In 1968, New YorkUniversity finance professor Edward Altman created the Z-Score, a formula for predicting the likelihood a company would go bankrupt within two years. Almost 40 years later, former fund manager Peter Temple dragged out the formula in his book "Magic Numbers For Stock Investors". I pulled it off my bookshelf recently and thought it would make a good topic for an article. My wife used to work for a division of Liz Claiborne, and since the company has spent the last three years perilously close to bankruptcy, comparing it to some of its competitors seems like a good place to start - by analyzing retail's magic numbers.

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The Ingredients
Deriving the Z-Score involves calculating five specific financial ratios and then assigning a weight to each of them based on their relative importance to the formula. What comes out the other end is a number usually between zero and nine, with any score above 2.99 indicating a healthy public company. Any number less than 1.81 is considered unhealthy, and everything in between is average. For the purposes of this article, I will compare fiscal 2006 with fiscal 2008. If you intend to use the Z-Score in the future, make sure you use a spreadsheet. Otherwise this is one time-consuming calculation.
The Calculation
Z-Score = 1.2 * working capital/total assets + 1.4 * accumulated retained earnings/total assets + 3.3 * EBIT/total assets + 0.6 * market cap/total liabilities + sales/total assets

Liz Claiborne & Competitors' Z-Scores

Company 2006 2008
Liz Claiborne (NYSE: LIZ) 5.36 2.38
Jones Apparel (NYSE: JNY) 3.45 2.07
Ralph Lauren (NYSE: RL) 6.04 4.49
Lululemon (Nasdaq: LULU) 33.71 8.98

What To Make Of The Results
Numbers don't always tell an accurate story, and these Z-Scores are no different. However, when used in conjunction with other quantitative as well as qualitative tests, they can be very telling. Here is my laundry list of observations:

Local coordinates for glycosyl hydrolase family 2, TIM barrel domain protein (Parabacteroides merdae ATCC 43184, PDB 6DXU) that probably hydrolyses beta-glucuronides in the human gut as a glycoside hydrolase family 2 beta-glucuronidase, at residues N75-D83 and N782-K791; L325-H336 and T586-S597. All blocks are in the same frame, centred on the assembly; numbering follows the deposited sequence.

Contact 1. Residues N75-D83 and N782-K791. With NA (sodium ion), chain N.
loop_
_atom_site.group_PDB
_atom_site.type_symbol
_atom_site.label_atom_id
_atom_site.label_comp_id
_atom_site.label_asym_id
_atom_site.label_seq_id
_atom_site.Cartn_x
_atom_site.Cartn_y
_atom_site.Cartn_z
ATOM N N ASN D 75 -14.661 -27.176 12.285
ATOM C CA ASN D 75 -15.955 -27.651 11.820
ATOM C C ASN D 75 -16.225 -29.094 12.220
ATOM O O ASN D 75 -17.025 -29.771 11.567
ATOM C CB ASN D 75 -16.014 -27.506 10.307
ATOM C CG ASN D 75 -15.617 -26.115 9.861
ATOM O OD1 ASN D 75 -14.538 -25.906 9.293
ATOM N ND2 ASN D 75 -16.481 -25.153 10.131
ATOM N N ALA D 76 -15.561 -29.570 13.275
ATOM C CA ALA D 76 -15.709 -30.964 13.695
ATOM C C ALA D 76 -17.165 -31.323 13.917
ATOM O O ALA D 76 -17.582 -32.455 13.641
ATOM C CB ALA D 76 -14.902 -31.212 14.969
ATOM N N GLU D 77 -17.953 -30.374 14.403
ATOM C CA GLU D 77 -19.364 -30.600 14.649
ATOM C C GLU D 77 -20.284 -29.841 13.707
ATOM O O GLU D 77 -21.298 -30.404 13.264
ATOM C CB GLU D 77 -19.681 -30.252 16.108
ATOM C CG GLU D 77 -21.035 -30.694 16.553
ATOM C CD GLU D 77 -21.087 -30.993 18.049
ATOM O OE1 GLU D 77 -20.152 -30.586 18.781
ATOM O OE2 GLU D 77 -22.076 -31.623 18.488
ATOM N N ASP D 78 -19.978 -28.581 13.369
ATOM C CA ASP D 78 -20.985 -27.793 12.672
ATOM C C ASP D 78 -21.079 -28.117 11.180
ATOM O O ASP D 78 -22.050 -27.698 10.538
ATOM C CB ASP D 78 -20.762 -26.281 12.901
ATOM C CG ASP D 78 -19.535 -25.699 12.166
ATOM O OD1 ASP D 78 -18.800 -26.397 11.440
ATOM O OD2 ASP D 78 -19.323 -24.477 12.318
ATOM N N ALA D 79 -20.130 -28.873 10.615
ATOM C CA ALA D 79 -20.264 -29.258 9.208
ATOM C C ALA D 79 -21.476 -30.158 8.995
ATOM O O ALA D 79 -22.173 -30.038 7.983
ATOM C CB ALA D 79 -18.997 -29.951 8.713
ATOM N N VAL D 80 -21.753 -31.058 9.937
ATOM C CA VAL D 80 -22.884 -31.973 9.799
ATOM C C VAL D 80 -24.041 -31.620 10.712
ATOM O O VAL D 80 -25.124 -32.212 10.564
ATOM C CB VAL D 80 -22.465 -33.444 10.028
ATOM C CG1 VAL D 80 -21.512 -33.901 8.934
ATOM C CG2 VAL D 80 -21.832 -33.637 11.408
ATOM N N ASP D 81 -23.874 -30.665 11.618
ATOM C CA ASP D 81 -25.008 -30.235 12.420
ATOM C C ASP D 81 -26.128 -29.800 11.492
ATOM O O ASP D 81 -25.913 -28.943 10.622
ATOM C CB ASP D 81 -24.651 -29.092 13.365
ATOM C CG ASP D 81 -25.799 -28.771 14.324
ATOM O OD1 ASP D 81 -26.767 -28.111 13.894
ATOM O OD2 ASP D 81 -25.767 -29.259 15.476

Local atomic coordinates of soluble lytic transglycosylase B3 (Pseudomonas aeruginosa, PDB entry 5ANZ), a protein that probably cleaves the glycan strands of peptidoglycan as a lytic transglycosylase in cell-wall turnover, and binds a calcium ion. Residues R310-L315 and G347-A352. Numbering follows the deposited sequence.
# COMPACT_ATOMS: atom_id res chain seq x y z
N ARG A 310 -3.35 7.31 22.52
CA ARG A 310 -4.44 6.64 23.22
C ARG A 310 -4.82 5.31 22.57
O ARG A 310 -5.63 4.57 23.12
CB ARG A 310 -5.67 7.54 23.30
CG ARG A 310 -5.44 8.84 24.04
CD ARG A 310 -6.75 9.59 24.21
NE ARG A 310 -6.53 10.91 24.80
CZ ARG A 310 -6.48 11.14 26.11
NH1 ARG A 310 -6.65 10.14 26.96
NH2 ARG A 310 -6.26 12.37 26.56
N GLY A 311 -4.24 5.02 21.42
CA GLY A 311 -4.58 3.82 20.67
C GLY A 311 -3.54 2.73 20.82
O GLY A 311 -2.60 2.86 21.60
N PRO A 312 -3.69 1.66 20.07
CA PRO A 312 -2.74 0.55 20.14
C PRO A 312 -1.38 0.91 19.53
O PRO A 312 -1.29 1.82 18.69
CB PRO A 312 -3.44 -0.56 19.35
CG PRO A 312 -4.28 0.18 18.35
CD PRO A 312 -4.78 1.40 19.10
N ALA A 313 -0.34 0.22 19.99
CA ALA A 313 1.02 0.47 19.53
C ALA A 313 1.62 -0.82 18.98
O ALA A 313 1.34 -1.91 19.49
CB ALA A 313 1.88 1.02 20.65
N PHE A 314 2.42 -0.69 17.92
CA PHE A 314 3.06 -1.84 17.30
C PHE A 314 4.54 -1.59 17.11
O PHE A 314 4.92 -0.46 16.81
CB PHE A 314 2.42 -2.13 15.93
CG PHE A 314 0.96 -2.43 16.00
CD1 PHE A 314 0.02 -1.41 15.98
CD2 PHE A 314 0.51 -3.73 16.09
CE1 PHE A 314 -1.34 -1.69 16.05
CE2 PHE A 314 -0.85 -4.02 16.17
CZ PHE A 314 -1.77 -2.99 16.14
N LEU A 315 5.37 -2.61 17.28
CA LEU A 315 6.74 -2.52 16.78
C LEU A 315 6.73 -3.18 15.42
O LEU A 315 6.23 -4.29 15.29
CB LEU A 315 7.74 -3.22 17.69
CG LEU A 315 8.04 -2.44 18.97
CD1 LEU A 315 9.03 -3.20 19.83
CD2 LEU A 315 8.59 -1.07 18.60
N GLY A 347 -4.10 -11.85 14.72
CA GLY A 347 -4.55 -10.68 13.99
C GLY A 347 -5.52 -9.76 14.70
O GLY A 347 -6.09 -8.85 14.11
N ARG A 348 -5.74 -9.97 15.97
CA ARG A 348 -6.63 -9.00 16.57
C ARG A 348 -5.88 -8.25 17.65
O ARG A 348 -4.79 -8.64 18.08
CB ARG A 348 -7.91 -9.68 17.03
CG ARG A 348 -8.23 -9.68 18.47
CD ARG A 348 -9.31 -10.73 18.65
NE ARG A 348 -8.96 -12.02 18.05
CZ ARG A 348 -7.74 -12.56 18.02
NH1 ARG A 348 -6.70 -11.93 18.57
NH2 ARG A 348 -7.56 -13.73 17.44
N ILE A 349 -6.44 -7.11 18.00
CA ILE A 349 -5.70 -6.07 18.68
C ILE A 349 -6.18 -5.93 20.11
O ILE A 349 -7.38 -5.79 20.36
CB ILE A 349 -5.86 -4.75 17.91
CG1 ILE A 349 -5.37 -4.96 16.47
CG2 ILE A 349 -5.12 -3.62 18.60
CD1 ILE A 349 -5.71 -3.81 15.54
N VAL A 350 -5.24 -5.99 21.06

1) All four companies' credit worthiness deteriorated over the three-year period. That's obviously indicative of the global economic conditions existing for the better part of 24 months.
2) Liz Claiborne is still financially sound despite its profit woes. It's not out of the woods yet, but I think it's close to righting the ship. Whether it can ever play with the big boys like Ralph Lauren and VF Corp. (NYSE: VFC) is another matter entirely. This next year is a pivotal year for Bill McComb. Any setback in its remake, and the Z-Score could move closer to 1.81 and into financial peril.
3) Jones Apparel really was nearing the bankruptcy Z-score number in 2008, forcing it to sell its shoes in unfamiliar, downscale stores like Wal-Mart (NYSE: WMT). Can it survive this blemish to its good name? Time will tell.
4) Lululemon is still a hot retail brand. However, its Z-Score would seem to indicate its popularity is cooling off. There is a caveat to its score. Younger companies tend to have more erratic numbers and probably aren't as predictive in their nature. It's something to keep in mind.
5) Ralph Lauren is still the king of retail. With a Z-Score of 4.49 in 2008, it's far healthier than the average retailer/wholesaler. I didn't include Gap (NYSE: GPS) in the table above, but I'm sure it would be a close comparison with Gap, edging out the legendary merchant.

Bottom Line
Whether you're analyzing retailers, food producers, car manufacturers or companies in almost any industry except perhaps banking, the Z-Score produces some magical numbers indeed. (To learn more, see Z Marks The End.)

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